Background: Despite significant injuries elderly patients (aged 70 years or more) often do not exhibit any of the standard physiological criteria for trauma team activation (TTA), i.e. hypotension, tachycardia or unresponsiveness to pain. As a result of these findings the authors' TTA criteria were modified to include age 70 years or more, and a protocol of early aggressive monitoring and resuscitation was introduced. The aim of the present study was to assess the effect of the new policy on outcome.
Methods: This trauma registry study included patients aged 70 years or more with an Injury Severity Score (ISS) greater than 15 who were admitted over a period of 8 years and 8 months. The patients were divided into two groups: group 1 included patients admitted before age 70 years and above became a TTA criterion and group 2 included patients admitted during the period when age 70 years or more was a TTA criterion and the new management protocol was in place. The two groups were compared with regard to survival, functional status on discharge and hospital charges.
Results: There were 336 trauma patients who met the criteria, 260 in group 1 and 76 in group 2. The two groups were similar with respect to mechanism of injury, age, gender, ISS and body area Abbreviated Injury Score. The mortality rate in group 1 was 53.8 per cent and that in group 2 was 34.2 per cent (P = 0.003) (relative risk (RR) 1.57 (95 per cent confidence interval 1.13 to 2.19)). The incidence of permanent disability in the two groups was 16.7 and 12.0 per cent respectively (P = 0.49) (RR 1.39 (0.59 to 3.25)). In subgroups of patients with an ISS of more than 20 the mortality rate was 68.4 and 46.9 per cent in groups 1 and 2 respectively (P = 0.01) (RR 1.46 (1.06 to 2.00)); 12 of 49 survivors in group 1 and two of 26 in group 2 suffered permanent disability (P = 0.12) (RR 3.18 (0.77 to 13.20)).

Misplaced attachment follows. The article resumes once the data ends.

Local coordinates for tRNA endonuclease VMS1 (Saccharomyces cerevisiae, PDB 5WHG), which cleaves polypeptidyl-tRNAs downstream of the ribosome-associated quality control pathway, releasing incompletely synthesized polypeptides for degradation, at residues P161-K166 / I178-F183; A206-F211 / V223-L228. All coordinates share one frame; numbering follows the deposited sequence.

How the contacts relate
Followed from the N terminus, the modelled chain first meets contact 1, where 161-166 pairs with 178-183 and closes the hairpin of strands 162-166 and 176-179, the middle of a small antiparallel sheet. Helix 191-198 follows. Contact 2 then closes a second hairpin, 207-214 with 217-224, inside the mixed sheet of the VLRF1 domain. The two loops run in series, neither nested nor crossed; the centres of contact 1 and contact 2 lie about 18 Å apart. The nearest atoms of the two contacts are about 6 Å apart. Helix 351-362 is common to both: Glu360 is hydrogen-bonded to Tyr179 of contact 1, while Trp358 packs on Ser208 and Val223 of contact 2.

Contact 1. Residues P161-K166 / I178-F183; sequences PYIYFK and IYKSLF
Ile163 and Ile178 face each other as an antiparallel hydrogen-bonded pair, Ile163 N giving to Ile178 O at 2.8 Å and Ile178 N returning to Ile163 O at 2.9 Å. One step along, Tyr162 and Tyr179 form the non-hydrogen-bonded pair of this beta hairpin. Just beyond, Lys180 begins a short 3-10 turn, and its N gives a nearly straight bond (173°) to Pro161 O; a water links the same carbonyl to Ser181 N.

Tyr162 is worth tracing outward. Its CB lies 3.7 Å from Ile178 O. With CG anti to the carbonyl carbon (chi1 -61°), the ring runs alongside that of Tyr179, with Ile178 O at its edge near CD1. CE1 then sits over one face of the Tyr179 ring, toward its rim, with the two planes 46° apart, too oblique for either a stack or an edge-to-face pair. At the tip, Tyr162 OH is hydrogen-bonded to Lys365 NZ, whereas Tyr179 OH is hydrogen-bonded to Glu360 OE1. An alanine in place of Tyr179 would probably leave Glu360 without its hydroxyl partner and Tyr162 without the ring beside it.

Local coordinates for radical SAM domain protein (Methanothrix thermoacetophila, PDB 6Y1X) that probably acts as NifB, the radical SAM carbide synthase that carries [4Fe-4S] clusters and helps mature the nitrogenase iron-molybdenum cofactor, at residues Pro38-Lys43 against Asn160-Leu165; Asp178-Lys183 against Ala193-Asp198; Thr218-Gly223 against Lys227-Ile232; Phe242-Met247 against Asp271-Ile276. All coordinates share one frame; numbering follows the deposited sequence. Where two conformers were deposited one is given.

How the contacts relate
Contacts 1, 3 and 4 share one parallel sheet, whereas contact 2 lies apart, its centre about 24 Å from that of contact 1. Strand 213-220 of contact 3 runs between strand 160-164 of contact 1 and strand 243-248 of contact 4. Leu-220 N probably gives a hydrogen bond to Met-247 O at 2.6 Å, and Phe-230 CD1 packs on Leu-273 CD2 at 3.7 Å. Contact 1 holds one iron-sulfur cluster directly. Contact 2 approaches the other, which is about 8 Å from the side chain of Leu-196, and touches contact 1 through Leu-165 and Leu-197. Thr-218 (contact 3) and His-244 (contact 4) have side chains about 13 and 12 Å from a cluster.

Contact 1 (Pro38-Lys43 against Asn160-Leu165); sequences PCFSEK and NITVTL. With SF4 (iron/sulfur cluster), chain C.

Conclusion: Activation of the trauma team and early intensive monitoring, evaluation and resuscitation of geriatric trauma patients improves survival.